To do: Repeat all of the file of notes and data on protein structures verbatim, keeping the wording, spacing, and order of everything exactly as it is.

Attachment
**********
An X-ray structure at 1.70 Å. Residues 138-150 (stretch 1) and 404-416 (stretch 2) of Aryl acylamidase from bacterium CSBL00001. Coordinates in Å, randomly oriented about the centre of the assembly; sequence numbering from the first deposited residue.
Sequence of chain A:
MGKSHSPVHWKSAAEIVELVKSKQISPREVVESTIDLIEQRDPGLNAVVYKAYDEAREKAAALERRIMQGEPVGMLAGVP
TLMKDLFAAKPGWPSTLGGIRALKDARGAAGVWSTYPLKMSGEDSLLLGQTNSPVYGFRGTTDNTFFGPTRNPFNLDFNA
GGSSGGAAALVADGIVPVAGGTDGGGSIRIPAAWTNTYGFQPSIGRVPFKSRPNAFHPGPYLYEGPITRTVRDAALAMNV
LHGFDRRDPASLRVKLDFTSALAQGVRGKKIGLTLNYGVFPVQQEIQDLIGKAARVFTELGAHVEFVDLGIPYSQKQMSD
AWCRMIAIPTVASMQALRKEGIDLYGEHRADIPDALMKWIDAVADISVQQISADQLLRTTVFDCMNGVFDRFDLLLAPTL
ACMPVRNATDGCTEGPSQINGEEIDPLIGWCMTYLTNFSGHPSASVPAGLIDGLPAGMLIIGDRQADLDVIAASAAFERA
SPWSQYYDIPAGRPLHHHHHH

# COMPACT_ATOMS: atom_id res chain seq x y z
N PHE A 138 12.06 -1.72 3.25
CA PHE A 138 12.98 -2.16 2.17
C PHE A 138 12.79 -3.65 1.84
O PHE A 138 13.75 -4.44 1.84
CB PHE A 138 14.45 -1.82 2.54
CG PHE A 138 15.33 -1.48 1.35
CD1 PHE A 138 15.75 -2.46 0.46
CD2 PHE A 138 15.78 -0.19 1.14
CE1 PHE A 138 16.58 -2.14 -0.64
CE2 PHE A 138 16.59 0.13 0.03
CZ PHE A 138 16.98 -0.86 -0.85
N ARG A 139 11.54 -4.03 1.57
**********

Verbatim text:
An X-ray structure at 1.70 Å. Residues 138-150 (stretch 1) and 404-416 (stretch 2) of Aryl acylamidase from bacterium CSBL00001. Coordinates in Å, randomly oriented about the centre of the assembly; sequence numbering from the first deposited residue.
Sequence of chain A:
MGKSHSPVHWKSAAEIVELVKSKQISPREVVESTIDLIEQRDPGLNAVVYKAYDEAREKAAALERRIMQGEPVGMLAGVP
TLMKDLFAAKPGWPSTLGGIRALKDARGAAGVWSTYPLKMSGEDSLLLGQTNSPVYGFRGTTDNTFFGPTRNPFNLDFNA
GGSSGGAAALVADGIVPVAGGTDGGGSIRIPAAWTNTYGFQPSIGRVPFKSRPNAFHPGPYLYEGPITRTVRDAALAMNV
LHGFDRRDPASLRVKLDFTSALAQGVRGKKIGLTLNYGVFPVQQEIQDLIGKAARVFTELGAHVEFVDLGIPYSQKQMSD
AWCRMIAIPTVASMQALRKEGIDLYGEHRADIPDALMKWIDAVADISVQQISADQLLRTTVFDCMNGVFDRFDLLLAPTL
ACMPVRNATDGCTEGPSQINGEEIDPLIGWCMTYLTNFSGHPSASVPAGLIDGLPAGMLIIGDRQADLDVIAASAAFERA
SPWSQYYDIPAGRPLHHHHHH

# COMPACT_ATOMS: atom_id res chain seq x y z
N PHE A 138 12.06 -1.72 3.25
CA PHE A 138 12.98 -2.16 2.17
C PHE A 138 12.79 -3.65 1.84
O PHE A 138 13.75 -4.44 1.84
CB PHE A 138 14.45 -1.82 2.54
CG PHE A 138 15.33 -1.48 1.35
CD1 PHE A 138 15.75 -2.46 0.46
CD2 PHE A 138 15.78 -0.19 1.14
CE1 PHE A 138 16.58 -2.14 -0.64
CE2 PHE A 138 16.59 0.13 0.03
CZ PHE A 138 16.98 -0.86 -0.85
N ARG A 139 11.54 -4.03 1.57